FlexJobs, the Boulder-based remote-friendly career postings site, is cutting through the complexity of this question. Each year, they compile a list of the top 100 companies hiring remote workers. This year, though, they’ve created a special list of all the companies who have made their top 100 lists for each of the past five years. While many companies require you to clock in and out each day, the employers on this list don’t care whether you do your work from Santorini or Shanghai.
If you have a knack for creating unique images, there’s no need to fuss over your own inventory. If your creations can be easily printed onto a product, then you can make money. Upload your designs on a variety of websites like CafePress. If someone likes them, the company prints them up and ships the product. You could create unique designs for calendars, books, T-shirts, bags, hats, greeting cards, or posters and get a commission for each one sold. Some of these sites include Zazzle, Teespring and Lulu.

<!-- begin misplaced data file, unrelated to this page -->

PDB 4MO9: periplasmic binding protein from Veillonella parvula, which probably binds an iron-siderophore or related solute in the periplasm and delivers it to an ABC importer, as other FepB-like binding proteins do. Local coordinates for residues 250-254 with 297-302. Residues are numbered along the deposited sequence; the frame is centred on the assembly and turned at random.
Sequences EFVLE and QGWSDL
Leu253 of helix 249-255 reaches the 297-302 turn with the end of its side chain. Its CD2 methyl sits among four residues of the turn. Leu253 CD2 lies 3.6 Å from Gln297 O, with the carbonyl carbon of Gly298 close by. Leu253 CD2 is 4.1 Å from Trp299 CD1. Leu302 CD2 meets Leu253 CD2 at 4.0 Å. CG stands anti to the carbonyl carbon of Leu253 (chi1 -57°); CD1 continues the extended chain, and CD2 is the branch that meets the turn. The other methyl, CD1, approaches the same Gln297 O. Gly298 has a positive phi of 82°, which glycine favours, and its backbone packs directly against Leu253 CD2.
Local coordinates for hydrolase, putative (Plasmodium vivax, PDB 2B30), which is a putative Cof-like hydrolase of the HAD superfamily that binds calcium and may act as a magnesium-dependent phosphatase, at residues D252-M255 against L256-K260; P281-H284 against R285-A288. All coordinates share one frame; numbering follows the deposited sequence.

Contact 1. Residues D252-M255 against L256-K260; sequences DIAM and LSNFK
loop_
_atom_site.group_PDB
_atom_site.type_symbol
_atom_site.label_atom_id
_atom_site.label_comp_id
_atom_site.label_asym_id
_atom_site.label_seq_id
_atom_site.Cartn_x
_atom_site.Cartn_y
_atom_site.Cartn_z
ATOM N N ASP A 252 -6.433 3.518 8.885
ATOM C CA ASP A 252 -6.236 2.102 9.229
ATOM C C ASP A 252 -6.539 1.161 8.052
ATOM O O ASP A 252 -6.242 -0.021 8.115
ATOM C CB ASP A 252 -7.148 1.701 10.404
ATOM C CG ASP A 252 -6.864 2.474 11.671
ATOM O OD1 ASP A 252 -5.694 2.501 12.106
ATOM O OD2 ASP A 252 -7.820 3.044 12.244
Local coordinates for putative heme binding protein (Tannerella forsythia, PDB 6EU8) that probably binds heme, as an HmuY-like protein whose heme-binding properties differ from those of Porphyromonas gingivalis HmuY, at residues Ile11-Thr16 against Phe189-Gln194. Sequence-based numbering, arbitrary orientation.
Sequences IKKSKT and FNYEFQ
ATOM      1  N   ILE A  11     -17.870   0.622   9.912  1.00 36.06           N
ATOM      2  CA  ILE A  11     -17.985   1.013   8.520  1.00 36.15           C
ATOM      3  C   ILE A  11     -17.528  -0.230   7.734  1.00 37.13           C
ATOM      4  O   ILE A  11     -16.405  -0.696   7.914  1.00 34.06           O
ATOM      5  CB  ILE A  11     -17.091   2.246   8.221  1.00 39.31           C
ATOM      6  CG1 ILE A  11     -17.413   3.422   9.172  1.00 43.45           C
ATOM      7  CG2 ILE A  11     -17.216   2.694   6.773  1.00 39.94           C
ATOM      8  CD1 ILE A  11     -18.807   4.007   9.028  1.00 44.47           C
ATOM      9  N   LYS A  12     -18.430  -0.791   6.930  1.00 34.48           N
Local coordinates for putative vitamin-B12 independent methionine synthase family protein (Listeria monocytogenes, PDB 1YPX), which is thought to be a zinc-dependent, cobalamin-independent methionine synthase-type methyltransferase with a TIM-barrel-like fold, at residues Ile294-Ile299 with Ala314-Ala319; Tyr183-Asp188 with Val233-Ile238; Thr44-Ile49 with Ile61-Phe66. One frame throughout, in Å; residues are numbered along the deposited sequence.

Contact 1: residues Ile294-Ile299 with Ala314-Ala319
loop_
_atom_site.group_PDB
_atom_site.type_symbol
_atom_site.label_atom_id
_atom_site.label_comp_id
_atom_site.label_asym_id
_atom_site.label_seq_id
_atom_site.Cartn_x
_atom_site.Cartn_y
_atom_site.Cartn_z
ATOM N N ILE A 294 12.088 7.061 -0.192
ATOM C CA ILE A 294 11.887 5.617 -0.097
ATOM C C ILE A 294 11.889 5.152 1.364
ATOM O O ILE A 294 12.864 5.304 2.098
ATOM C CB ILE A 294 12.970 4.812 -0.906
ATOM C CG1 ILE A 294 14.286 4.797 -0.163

Try pet sitting. Find friends who are going out of town and offer to take care of their pets while they’re gone. Professional boarding places tend to be very expensive (not to mention impersonal and intimidating for a pet), so your cozy little house or apartment may seem like a very nice alternative. Around the holidays, pet-boarders fill up quickly, meaning you can probably charge more.
In 2010, I made one of the biggest mistakes of my entrepreneurial journey. I had paid a developer a large sum of money to develop a couple of WordPress plugins I had ideas for. I had seen others successfully create and sell WordPress plugins, and I wanted in on it. But the problem was that I rushed into it. I made the mistake of chasing the money, and didn’t actually validate the idea, or consider who the plugin was for. The result? Nobody wanted them. I didn’t even sell one. I spent $15,000 to get the plugins developed, and they didn’t go anywhere.